“The importance of an artist is to be measured by the quantity of new signs which he has introduced to the language of art.” ― Henri Matisse
Most of my life I think I’ve been curious about signs and why people choose the types of colors, fonts, and graphics for their businesses. I’ve wondered about why certain areas are cluttered with dilapidated or flashy signs and other areas have subtle signs that blend into the landscape. After visiting the American Sign Museum in Cincinnati, I now find myself drawn to almost every sign I see. Then I start analyzing them. I can’t help myself. The history of signs in this country is really pretty interesting. If you haven’t been to the American Sign Museum yet, I highly recommend it. But beware of the effect it has on you.
As a real estate professional, I also pay attention to neighborhood signs, even numbers on homes and mailboxes. They can tell you much about the neighborhood or even the home. The surrounding businesses and their signage can also tell you much about the area and what is valued or not valued.
My dad was a high school American History teacher, but he also built and owned several carwashes. On a trip to New England one year, we fell in love with the carved gold leaf signs that seemed to be everywhere. These Cape Cod signs were modeled after the quarter boards of sailing ships bearing the name of the vessel. He ended up commissioning a signmaker in Martha’s Vineyard to carve the signs for his carwashes. When he sold the carwashes a few years back, he kept one of the signs (thank goodness).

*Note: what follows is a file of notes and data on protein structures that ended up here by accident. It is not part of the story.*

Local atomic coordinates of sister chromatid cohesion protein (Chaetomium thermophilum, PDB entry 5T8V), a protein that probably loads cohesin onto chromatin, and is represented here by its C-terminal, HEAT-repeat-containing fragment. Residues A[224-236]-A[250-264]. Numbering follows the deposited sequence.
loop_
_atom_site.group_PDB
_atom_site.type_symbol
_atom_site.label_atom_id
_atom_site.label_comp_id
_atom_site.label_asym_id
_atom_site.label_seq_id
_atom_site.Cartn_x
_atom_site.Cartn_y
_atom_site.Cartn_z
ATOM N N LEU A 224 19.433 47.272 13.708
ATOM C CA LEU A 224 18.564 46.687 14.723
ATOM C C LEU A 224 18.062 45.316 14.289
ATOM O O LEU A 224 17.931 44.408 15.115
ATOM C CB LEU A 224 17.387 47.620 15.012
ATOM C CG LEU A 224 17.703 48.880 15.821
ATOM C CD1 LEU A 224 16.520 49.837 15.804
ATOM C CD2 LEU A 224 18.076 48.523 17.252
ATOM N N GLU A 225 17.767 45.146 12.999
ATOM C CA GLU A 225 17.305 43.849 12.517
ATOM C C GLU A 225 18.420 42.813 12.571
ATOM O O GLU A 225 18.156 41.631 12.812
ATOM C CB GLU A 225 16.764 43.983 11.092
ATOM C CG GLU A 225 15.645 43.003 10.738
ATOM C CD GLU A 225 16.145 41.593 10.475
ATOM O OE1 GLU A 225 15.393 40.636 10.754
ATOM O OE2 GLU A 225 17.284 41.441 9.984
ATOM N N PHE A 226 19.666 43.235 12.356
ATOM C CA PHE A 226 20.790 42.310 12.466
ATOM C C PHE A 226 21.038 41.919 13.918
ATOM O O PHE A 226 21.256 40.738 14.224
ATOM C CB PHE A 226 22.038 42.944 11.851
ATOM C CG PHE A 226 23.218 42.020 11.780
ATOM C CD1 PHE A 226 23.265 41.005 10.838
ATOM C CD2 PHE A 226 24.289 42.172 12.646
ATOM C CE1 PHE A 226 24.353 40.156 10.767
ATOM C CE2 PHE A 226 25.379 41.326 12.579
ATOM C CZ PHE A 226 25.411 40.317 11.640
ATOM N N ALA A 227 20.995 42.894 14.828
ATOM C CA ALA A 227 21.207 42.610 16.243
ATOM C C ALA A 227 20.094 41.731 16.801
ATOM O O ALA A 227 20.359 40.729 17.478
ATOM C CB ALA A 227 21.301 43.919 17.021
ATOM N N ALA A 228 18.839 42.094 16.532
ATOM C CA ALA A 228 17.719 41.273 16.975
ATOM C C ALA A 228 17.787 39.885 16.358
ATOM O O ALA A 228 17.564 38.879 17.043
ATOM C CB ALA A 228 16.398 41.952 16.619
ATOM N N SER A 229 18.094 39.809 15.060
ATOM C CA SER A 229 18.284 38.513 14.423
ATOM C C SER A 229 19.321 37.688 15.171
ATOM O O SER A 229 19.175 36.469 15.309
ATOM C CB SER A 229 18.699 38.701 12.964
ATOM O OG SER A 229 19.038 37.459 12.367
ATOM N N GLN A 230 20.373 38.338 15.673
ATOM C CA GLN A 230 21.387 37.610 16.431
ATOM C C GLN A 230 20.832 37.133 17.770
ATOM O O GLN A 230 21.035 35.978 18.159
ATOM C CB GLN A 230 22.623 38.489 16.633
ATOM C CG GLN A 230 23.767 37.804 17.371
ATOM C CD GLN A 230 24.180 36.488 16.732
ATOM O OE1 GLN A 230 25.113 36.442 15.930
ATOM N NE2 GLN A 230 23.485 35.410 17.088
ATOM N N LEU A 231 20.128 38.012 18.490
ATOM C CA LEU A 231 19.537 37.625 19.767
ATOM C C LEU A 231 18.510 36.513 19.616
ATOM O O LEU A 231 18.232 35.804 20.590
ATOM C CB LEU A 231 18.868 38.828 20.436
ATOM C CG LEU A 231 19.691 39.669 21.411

My dad’s father was an attorney and we were lucky enough to find one of his signs in my aunt’s basement. It now hangs proudly in my dad’s office. I don’t know the era of this sign, but I’m assuming that it’s probably from the 30’s or 40’s. The simplicity says so much about the times, but also the type of man that he was: down-to-earth, unpretentious, and sensible. I love the black and white as well.
Business signs date back to Ancient Greece and Rome. If you’re lucky enough in this lifetime, please travel to Italy. Two places of historical interest in signage are Pompeii and Herculaneum. Before traveling there, I had no idea about their daily interests. The paintings and mosaic tile signage for businesses were remnants of the way the lived.
English law in the 14th century required innkeepers and taverns to hang signs. This practice spread. I really enjoy looking at the ancient signs in the UK that still hang above local pubs and taverns and imagine what literary greats had pints there.
When I taught British Literature, I had students analyze the stories of conduct and character being told between two of William Hogarth’s drawings, Gin Lane and Beer Street. I wanted them to pay particular attention to the business signs to see which businesses seemed to be thriving and which ones were dying and why. What did the upkeep of those signs say about the people, what they valued, and society in general? What was it saying about the effects of gin vs. beer? What do you think was Hogarth’s message?
This is your sign to start noticing the signs around you. If you see an interesting one, feel free to send a picture of it to me!